CoPays

TAP wrote about stupid people who complain about their drug co-pays because they don’t read their insurance policy.

I don’t complain, but I have asked questions a couple times.  Because I do read my policy.  It quite clearly states that my co-pays increased this year.  Drugs on the $5 list went up to $10 (most of my meds), the $20 list increased to $25, and according to my insurance company if I happen to need a medication in the most expensive category, it will now cost me $50 instead of $40.

This policy, however, doesn’t translate into the real world.

I understand that methotrexate increased to $7.40 over $5.60 because my dose increased.  Yes, this is less with insurance than the cash price of $21/$14, and I appreciate it.  What I don’t understand is why it’s not $10 or $25.

Why $3.80 for ibuprofen or $3.86 for piroxicam?  How does that $10 co-pay sometimes become $7.25 or $3.10 when the cash price of the drug is well above that amount?

Is all of this to keep me from squawking when I’m charged $10.99 every month for my plaquenil?  It works.  I pay that extra $12 per year because it seems like I’ve saved even more on other meds.

Read my policy on prescription benefits?  Definitely.  Understand what the pharmacy charges?  Not a chance!

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6 thoughts on “CoPays

  1. I’ve never really understood co-pays at all, to be honest. Seems to me that when we pay a premium each month, the co-pay ought to be included. Being as the insurance and pharmaceutical industries pretty much control how much we’ll pay (and what they’ll cover and whether they want to use all that money they get from all of us to actually provide us with medical care), charging this extra fee just feels like one more rip-off to me. Or rather, it did, until I lost my job and my health insurance.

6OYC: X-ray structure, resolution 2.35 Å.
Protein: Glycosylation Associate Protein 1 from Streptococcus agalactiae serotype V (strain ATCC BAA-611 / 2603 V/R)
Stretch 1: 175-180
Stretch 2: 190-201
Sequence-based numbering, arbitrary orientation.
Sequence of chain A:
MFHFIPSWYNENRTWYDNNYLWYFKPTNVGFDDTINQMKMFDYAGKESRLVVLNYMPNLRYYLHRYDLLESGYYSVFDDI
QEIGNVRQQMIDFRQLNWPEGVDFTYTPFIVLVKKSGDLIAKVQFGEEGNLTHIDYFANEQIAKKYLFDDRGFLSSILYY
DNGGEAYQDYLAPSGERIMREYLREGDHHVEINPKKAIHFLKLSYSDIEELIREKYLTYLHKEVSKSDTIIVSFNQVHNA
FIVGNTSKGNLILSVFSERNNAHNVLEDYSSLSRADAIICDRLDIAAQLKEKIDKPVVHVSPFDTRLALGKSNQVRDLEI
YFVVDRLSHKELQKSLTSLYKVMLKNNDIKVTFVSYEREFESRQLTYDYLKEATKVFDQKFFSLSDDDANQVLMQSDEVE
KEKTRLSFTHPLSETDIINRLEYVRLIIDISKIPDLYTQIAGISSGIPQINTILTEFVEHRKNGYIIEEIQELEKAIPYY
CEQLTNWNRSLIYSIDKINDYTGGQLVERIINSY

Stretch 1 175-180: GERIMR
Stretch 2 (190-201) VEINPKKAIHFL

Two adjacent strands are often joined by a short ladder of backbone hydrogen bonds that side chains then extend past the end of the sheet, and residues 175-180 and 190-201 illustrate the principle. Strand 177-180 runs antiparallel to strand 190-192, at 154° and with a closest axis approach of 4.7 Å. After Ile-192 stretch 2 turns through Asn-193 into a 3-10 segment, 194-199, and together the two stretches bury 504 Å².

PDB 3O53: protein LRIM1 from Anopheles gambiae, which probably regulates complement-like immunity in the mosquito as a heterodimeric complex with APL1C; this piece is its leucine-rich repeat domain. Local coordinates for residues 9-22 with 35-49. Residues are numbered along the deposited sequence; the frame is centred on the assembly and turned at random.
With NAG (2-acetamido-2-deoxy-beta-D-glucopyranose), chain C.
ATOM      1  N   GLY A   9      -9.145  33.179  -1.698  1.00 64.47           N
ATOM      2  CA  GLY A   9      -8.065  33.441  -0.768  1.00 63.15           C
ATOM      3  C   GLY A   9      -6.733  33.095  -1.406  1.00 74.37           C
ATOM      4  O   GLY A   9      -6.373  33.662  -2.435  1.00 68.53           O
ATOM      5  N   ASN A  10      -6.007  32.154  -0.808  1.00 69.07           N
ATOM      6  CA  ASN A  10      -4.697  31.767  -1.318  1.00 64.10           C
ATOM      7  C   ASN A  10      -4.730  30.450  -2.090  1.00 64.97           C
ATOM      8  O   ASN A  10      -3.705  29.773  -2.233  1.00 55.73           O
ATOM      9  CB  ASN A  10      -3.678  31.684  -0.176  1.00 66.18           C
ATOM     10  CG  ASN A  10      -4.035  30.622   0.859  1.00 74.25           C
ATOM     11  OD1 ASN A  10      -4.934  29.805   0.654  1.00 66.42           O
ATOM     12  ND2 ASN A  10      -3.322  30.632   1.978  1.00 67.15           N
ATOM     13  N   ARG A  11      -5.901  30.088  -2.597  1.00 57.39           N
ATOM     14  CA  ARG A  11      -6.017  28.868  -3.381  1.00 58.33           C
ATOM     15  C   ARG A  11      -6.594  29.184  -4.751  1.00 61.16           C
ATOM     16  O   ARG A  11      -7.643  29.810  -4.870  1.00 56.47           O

2. Just saw this post and as a pharmacy technician, I wish we in the pharmacy could explain your copays too. All we do, when we submit a claim…is transmit the claim and get a price back. I have absolutely no idea why your insurance company gave me a 3.80 copay when your generic copay is 10…and I kinda don’t appreciate when people assume that I have every handbook to every plan of every insurance company so that i can take time out of treating my patients and look up their specific plan? I usually tell patients to call their benefits coordinator…they may have vague answers but they certainly have more information on your plan then i do. It’s the same reason I don’t really understand why some people with the same carrier as i do pay a certain amount for their med and when I get the same med, it’s more expensive? It’s each persons specific premium and plans and I, as a pharmacy tech, am not privvy to that private information

    I am kinda confused as to why you’re complaining about an amount that is less then your copay. Do you believe that we pharmacies lower your copay on certain meds just so we can “overcharge” you on others? I’m sorry to be rude, but that’s complete BS…like I already mentioned…WE DO NOT SET COPAYS…that is done by your insurance company after we submit a claim.

    The only time that I have ever seen an amount drop below a copay that I can actually explain is that in our pharmacy, if the cash price is discounted and it’s way below the copay amount, some insurance companies will choose the lower amount to designate as a “copay”. say a drug is a cash price of $5.00 and your generic copay is $10, sometimes i’ve seen the copay automatically convert to the lower amount.

    • There’s a difference between complaining and asking questions. I don’t complain about saving money. I ask questions about why the insurer says that the pharmacy determines the price, and the pharmacy says that it’s on the insurer’s shoulders.

      I have another post about this topic scheduled to go up next week.

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